By Patrick Lozada, Global Policy Director, TIA
The big infrastructure bill known as the Infrastructure Investment and Jobs Act (IIJA) was signed into law by President Biden in November of last year. Buried in the more than 1,000 page bill is a complex provision on the sourcing of products and it puts the success of its investments in broadband internet on the line.
The provisions in question are known as the “Build America, Buy America” provisions under Title IX of the law. In short, they state that federal funding can only go to projects that use products “produced in the United States.”
Where it gets complicated is legally defining what “produced in the United States” actually means. Is a router assembled in Tuscaloosa with Taiwanese chips and Vietnamese plastic casings produced in the United States? What if a gNodeB radio unit manufactured by an U.S. subsidiary of a European owned plant in Texas with components from Mexico that are covered by USMCA rules of origin? And what about the steel used for towers that are comprised of raw materials that were mined on another continent?
The answer is – in each of these cases – it depends. This is where the cookies come in.
In most cases, the “country of origin” is determined by the internationally recognized legal concept of “substantial transformation.” A substantial transformation means the good undergoes a fundamental change which adds to its value in a significant way.
Let’s take the example of baking cookies. In a multinational cookie business, say that flour from country A, dairy from Country B, and sugar from Country C are taken to Country D and baked to produce cookies.
MANUFACTURING OF COOKIES IN COUNTRY D
Because the last “substantial transformation” of the cookie takes place in country D, that is where the cookies’ “Country of Origin” is from in the perspective of most legal systems.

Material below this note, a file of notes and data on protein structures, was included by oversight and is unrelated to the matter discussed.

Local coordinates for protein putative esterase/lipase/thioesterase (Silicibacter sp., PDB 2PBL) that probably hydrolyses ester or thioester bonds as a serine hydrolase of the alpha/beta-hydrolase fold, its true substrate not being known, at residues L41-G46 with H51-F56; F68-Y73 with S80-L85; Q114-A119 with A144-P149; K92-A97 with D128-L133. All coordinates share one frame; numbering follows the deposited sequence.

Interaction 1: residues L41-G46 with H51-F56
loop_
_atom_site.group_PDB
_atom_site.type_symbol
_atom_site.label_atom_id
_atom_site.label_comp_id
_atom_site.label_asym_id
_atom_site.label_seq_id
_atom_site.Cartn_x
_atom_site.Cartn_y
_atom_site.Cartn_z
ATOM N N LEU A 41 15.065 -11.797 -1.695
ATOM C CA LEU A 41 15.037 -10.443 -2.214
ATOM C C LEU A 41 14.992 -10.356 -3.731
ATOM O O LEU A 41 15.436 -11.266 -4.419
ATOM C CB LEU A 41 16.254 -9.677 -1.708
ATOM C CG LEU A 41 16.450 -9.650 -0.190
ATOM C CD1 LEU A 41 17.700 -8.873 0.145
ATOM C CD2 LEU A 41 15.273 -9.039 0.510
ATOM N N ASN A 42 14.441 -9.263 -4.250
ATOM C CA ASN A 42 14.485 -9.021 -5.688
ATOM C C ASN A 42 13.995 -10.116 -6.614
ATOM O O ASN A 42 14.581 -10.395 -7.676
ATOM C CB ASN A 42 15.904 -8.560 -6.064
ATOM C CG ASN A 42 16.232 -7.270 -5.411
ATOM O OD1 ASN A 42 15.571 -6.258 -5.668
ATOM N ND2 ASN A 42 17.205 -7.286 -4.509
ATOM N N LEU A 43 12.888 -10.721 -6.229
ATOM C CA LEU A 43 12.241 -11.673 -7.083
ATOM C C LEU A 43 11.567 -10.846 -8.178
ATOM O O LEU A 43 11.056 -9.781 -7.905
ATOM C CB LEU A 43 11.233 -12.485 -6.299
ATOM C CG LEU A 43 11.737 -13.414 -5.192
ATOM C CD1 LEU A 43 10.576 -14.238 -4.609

This is not how the Infrastructure Bill works.
Under the infrastructure bill, “manufactured products” such as routers and radios must both be manufactured in the United States and have 55% of the components by value made in the United States. To bring this to the cookie metaphor – you not only have to bake the cookies in the U.S., but you now also must grow and refine the sugarcane, milk the cows, and turn the wheat into flour all in the U.S..
The reality is this is not possible with the complex technology supply chain that exists in the United States today, and as TIA said in a recent coalition letter– there is no combination of broadband products that meets Buy America requirements which can connect users to the internet from end to end.
The government itself has reported that the capacity to source most of the components that go into telecommunications networking equipment does not currently exist. A report from the White House last year noted that the United States manufactures 0% of the global supply of leading edge semiconductors, and that it will take ten years to develop domestic capacity in key strategic minerals that are a key component for semiconductors.
More recently, the Commerce Department and the Department of Homeland Security released a report noting that 90% of macro radio components are manufactured in Asia, and that there are extremely few domestic sources of key components like Printed Circuit Boards, electronics assemblies, and other critical parts.
Revisiting the cookies analogy – this is now equivalent to asking someone to bake ten thousand cookies from scratch in their studio apartment, and to also set up a farm to produce the ingredients, while on a tight schedule. The sheer complexity of this endeavor is why Buy America provisions have never been applied to the tech sector in the past. The Obama-Biden administration understood this and provided a waiver when comparable requirements were imposed by the ARRA in 2009. Additionally, there is a similar exception in federal procurement law for commercial IT products.
There is a waiver process, but time is running out for the Administration to act. OMB and NTIA are planning to issue guidance on Buy America and a Notice of Funding Opportunity respectively by May 15 of this year. That means the IIJA will soon have $65 Billion in broadband funding stuck behind a web of red tape until the administration provides a waiver that allows industry to deliver on the legislation’s objective in connecting more American homes and businesses.